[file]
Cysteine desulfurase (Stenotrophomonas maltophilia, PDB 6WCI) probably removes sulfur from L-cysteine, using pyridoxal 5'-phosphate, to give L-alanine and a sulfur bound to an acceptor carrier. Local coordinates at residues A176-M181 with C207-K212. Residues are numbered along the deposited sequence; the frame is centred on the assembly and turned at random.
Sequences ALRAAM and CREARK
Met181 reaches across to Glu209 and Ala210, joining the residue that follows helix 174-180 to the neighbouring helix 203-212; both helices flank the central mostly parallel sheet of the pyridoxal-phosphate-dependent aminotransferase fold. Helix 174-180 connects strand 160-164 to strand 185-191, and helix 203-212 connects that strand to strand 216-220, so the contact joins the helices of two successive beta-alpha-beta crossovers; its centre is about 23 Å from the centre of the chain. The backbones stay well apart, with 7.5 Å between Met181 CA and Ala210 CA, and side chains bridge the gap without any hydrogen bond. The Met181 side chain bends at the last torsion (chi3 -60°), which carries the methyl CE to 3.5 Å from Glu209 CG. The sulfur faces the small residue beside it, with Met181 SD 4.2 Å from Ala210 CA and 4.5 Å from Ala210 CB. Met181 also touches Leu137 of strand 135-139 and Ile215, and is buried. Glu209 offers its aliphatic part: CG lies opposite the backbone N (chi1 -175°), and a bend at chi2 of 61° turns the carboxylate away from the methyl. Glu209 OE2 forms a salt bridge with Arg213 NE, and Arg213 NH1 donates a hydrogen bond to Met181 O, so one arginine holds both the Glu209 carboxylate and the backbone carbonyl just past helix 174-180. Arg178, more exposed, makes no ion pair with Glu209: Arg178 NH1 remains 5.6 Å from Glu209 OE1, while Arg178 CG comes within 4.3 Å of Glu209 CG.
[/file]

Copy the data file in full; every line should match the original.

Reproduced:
Cysteine desulfurase (Stenotrophomonas maltophilia, PDB 6WCI) probably removes sulfur from L-cysteine, using pyridoxal 5'-phosphate, to give L-alanine and a sulfur bound to an acceptor carrier. Local coordinates at residues A176-M181 with C207-K212. Residues are numbered along the deposited sequence; the frame is centred on the assembly and turned at random.
Sequences ALRAAM and CREARK
Met181 reaches across to Glu209 and Ala210, joining the residue that follows helix 174-180 to the neighbouring helix 203-212; both helices flank the central mostly parallel sheet of the pyridoxal-phosphate-dependent aminotransferase fold. Helix 174-180 connects strand 160-164 to strand 185-191, and helix 203-212 connects that strand to strand 216-220, so the contact joins the helices of two successive beta-alpha-beta crossovers; its centre is about 23 Å from the centre of the chain. The backbones stay well apart, with 7.5 Å between Met181 CA and Ala210 CA, and side chains bridge the gap without any hydrogen bond. The Met181 side chain bends at the last torsion (chi3 -60°), which carries the methyl CE to 3.5 Å from Glu209 CG. The sulfur faces the small residue beside it, with Met181 SD 4.2 Å from Ala210 CA and 4.5 Å from Ala210 CB. Met181 also touches Leu137 of strand 135-139 and Ile215, and is buried. Glu209 offers its aliphatic part: CG lies opposite the backbone N (chi1 -175°), and a bend at chi2 of 61° turns the carboxylate away from the methyl. Glu209 OE2 forms a salt bridge with Arg213 NE, and Arg213 NH1 donates a hydrogen bond to Met181 O, so one arginine holds both the Glu209 carboxylate and the backbone carbonyl just past helix 174-180. Arg178, more exposed, makes no ion pair with Glu209: Arg178 NH1 remains 5.6 Å from Glu209 OE1, while Arg178 CG comes within 4.3 Å of Glu209 CG.